Psych Central

Anxiety Articles

Forgiving Can Protect Your Health:Evidenced-Based Strategies

Tuesday, December 3rd, 2013

shaking handsThere are lots of reasons that we forgive.

To err is human; to forgive, divine. (Alexander Pope)

 An eye for an eye, and the whole world would be blind. (Kahil Gibran)

While many reasons are ingrained in our moral fiber and cultural roots, a more recent one has been the finding that forgiveness changes our emotional state and as such our physical well-being. Forgiving is a way to stay healthy.


An Unrecognized Reason That Married Men Have Affairs

Friday, September 27th, 2013

man on benchEvolutionary theory, gender differences, stereotype, media myth and cultural expectations invite us to recognize that men have more sexual desire than women both in frequency and intensity, are wired to have many partners, have more difficulty with monogamy and that as such, married men are more likely to have affairs than married women. The reality is that while married men have more affairs than married women –The difference is not that great.

  • In the largest most comprehensive poll of its kind in 1994, Edward Laumann and colleagues found that 20% of women and just over 31% of men in their 40’s and 50’s reported having sex with someone other than their spouses.
  • Young and Alexander in their 2012 book, The Chemistry Between Us: Love, Sex and the Science of Attraction accept a rough estimate of 30 to 40 percent infidelity in marriage for men and women.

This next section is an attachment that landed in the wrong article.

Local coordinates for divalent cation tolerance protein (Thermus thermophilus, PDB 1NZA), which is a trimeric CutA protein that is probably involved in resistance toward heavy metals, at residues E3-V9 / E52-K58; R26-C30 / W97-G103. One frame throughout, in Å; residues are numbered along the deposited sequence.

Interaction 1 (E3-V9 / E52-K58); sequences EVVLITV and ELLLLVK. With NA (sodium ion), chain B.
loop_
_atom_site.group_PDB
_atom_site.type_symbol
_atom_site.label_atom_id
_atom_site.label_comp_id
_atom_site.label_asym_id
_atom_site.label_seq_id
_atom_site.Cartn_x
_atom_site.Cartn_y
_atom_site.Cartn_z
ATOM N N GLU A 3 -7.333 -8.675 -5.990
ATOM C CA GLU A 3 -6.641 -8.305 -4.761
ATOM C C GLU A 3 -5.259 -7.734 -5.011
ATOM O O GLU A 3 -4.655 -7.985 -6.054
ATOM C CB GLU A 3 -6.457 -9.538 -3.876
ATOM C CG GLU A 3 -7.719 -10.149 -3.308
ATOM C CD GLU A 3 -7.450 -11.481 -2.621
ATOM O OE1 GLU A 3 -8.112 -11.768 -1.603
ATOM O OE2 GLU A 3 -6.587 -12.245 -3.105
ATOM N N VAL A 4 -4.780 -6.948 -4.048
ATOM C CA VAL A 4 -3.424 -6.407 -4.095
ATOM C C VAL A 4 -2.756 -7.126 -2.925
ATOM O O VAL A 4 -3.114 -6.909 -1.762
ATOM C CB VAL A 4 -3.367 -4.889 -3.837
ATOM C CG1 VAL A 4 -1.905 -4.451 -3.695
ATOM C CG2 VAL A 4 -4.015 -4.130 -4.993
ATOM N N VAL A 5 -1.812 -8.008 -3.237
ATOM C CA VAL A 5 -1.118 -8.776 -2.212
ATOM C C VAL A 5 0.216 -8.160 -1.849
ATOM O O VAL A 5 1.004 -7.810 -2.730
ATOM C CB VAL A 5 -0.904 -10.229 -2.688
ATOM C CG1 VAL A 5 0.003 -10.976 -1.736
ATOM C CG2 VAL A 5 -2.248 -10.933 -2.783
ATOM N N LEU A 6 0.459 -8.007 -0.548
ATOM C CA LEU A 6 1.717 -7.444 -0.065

The other reality is that while extra-marital affairs by definition involve a romantic and emotional relationship that has a sexual or sexualized component, research suggests that sexual drive is not the primary reason married men have affairs.


Overreacting in Your Relationship: Reasons and Remedies

Thursday, August 22nd, 2013

OLYMPUS DIGITAL CAMERAAnyone is a relationship knows that partners have the uncanny ability to bring out the best and worst in each other. Accordingly, whether newly married or celebrating many years together, partners can find themselves overreacting in a way that rarely happens anywhere else in their lives.


Would You Risk Rejection for Happiness?

Monday, July 15th, 2013

womanrejectionGiven that most of us don’t associate being rejected with feeling happy, it is understandable if your inclination is to decline.

A brief look at the growing research on risk-taking and happiness and the connection of happiness with social relationships, may give you pause to reconsider.

A consideration of risk-reducing strategies may even make it seem possible.


The Ohio Kidnapping Case:The Moral Injury of Witnessing Atrocity

Thursday, May 16th, 2013

oldcoupleonbenchIn the past two weeks it has been difficult to be anywhere without reading or hearing about the Ohio Kidnapping, 10 year captivity, sexual abuse, torture and beatings causing miscarriages to three young woman and one daughter, locked in a neighborhood house by one man.

Both in and outside of my office people have commented and questioned:

  • How does something like this happen?
  • I can’t watch the news anymore.
  • How could the neighbors not know?
  • Why is there such evil in the world?
  • I could never have survived.